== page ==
Surveys contain both quantitative and qualitative data. A number, a yes/no answer, or making respondents choose from a pre-defined list yields quantitative data, which is much easier to summarize with graphs, percentiles, and statistics. Unfortunately, by limiting responses to just a set of choices, we’re inevitably “leading the witness.” One respondent spared no words, telling us, “there’s some pretty baked in bias in some of your survey questions. Have you ever considered having them reviewed and made a bit more neutral? Less leading?”

Summarizing open-ended, qualitative feedback is harder, but it’s also where we can find novel insights. In past years, we used word clouds to visualize the most commonly occurring text in open-ended results, which offers an imperfect glimpse into open-ended feedback (and, frankly, makes great visuals for social media.) 

Today, we have new tools that can help. Large Language Models excel at summarization and synthesis, so this year we fed qualitative results into several LLMs including ChatGPT and Google’s Gemini. To identify AI-generated text, we’ve used a different color.


What policy did we miss?

Since we can’t list every policy priority, we asked respondents what we missed. 53% of respondents suggested an addition. Our LLM helpers boiled these down into five commonly recurring themes.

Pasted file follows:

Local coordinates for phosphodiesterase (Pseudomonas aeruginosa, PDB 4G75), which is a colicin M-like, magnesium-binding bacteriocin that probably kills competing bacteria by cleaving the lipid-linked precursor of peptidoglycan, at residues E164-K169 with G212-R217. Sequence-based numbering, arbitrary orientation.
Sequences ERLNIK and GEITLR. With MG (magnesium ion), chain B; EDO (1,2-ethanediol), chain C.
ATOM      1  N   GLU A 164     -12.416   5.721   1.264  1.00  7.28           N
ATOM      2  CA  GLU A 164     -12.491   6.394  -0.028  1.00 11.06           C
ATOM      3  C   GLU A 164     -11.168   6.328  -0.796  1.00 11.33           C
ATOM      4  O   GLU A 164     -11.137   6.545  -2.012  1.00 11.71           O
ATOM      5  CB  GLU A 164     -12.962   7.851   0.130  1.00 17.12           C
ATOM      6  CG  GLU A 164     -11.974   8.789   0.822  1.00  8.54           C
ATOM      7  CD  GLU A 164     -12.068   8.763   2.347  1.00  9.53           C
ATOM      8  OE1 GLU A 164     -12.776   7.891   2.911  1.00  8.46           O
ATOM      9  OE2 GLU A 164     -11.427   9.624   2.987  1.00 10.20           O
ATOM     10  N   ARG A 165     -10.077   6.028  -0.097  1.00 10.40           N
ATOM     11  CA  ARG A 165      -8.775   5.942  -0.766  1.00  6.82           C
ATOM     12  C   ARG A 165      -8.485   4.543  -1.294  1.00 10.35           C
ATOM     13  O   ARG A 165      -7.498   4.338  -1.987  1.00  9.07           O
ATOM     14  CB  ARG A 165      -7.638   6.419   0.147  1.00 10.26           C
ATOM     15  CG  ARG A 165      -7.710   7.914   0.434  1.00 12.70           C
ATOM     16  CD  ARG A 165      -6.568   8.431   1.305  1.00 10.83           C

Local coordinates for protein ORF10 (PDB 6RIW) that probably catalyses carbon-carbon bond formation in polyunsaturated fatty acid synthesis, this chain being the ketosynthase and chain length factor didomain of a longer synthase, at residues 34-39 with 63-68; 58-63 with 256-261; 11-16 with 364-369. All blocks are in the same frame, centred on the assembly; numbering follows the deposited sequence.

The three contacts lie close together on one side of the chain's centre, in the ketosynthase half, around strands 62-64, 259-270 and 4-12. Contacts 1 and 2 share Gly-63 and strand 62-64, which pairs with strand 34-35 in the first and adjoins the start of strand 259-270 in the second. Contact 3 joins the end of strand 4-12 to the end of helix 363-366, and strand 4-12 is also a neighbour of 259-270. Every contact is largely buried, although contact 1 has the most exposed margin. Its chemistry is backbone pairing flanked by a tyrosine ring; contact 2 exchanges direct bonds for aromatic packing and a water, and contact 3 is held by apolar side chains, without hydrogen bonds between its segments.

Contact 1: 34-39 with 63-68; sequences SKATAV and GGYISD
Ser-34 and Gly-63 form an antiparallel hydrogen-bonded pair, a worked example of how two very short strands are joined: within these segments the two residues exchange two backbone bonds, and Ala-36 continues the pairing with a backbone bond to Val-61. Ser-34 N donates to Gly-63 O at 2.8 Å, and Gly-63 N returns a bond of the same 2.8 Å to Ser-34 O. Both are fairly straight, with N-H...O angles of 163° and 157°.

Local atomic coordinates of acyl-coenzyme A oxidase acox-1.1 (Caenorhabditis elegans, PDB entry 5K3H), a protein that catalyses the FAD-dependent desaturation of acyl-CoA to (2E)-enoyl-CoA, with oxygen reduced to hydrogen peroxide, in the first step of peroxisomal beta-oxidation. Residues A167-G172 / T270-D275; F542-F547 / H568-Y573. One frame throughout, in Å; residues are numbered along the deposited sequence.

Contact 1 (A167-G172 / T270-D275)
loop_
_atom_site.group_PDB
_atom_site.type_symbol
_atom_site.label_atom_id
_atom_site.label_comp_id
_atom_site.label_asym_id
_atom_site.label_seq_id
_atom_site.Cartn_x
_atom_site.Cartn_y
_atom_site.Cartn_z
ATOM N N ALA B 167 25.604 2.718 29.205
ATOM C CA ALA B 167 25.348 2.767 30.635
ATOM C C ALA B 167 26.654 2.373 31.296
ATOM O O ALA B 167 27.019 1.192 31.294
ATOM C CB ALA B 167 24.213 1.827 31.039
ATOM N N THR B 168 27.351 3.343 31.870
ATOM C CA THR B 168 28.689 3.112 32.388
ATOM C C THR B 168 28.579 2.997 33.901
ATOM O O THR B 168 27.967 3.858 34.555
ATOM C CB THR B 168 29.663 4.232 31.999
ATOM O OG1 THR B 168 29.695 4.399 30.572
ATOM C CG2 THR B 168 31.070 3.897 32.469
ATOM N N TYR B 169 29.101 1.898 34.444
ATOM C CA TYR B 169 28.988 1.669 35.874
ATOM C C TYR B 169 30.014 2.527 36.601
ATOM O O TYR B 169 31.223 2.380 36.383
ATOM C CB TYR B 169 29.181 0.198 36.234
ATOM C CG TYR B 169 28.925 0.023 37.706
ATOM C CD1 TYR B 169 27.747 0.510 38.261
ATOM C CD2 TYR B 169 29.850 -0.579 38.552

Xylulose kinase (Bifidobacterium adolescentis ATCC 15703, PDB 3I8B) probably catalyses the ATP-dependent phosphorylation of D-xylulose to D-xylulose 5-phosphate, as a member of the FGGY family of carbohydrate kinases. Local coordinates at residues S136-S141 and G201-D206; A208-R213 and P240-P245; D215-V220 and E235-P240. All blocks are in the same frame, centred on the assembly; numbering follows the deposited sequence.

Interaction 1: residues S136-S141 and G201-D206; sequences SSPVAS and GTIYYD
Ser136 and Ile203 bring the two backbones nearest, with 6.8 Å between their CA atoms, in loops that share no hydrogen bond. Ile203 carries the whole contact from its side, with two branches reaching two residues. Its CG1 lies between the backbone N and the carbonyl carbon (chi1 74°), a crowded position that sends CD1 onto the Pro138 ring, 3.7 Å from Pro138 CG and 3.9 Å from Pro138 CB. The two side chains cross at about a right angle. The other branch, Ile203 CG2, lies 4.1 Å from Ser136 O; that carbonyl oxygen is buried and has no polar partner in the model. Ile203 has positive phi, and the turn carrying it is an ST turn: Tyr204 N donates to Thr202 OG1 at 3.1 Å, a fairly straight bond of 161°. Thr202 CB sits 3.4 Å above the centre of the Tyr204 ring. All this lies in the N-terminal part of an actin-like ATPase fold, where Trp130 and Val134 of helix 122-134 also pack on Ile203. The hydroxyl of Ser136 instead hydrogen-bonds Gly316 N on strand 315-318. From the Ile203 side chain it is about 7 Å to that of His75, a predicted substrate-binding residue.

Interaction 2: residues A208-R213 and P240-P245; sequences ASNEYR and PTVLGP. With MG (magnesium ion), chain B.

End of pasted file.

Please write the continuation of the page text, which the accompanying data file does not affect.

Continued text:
The list of missing policies provided by respondents encompasses a wide range of topics, including affordability, digital governance, cybersecurity, electoral reform, emergency response, immigration, mental health, organizational health, public engagement, reconciliation with indigenous communities, rural policy, service delivery, tax reduction, truth and reconciliation, and youth engagement, among others. These responses highlight the complexity and diversity of issues that citizens consider important for a digital government to address.

Based on the feedback, here are five additional policy options to consider for future surveys:

  1. Affordable Housing and Infrastructure Development
  2. Cybersecurity and Online Safety
  3. Digital Governance and Data Management
  4. Electoral Reform and Democratic Participation
  5. Mental Health Support and Wellness Initiatives

This is a good list! Adding to our list of policies helps us evolve our topics, but has the disadvantage of making it impossible to do year-on-year comparisons that show how technologies, policies, and challenges are changing from year to year. It also results in ambiguity: “Affordable housing” can fall under “providing services for the most vulnerable,” and “Cybersecurity and online safety” is part of “digital preparedness & resiliency.”

We’ll bring this feedback to next year’s survey. If you’re proposing a talk for 2024, consider tackling one of these themes.



The survey now turned to the technology stack. As with policies, we look not only at the relative importance of technologies in 2024, but how this has shifted over the years.


Which technologies are most relevant to government?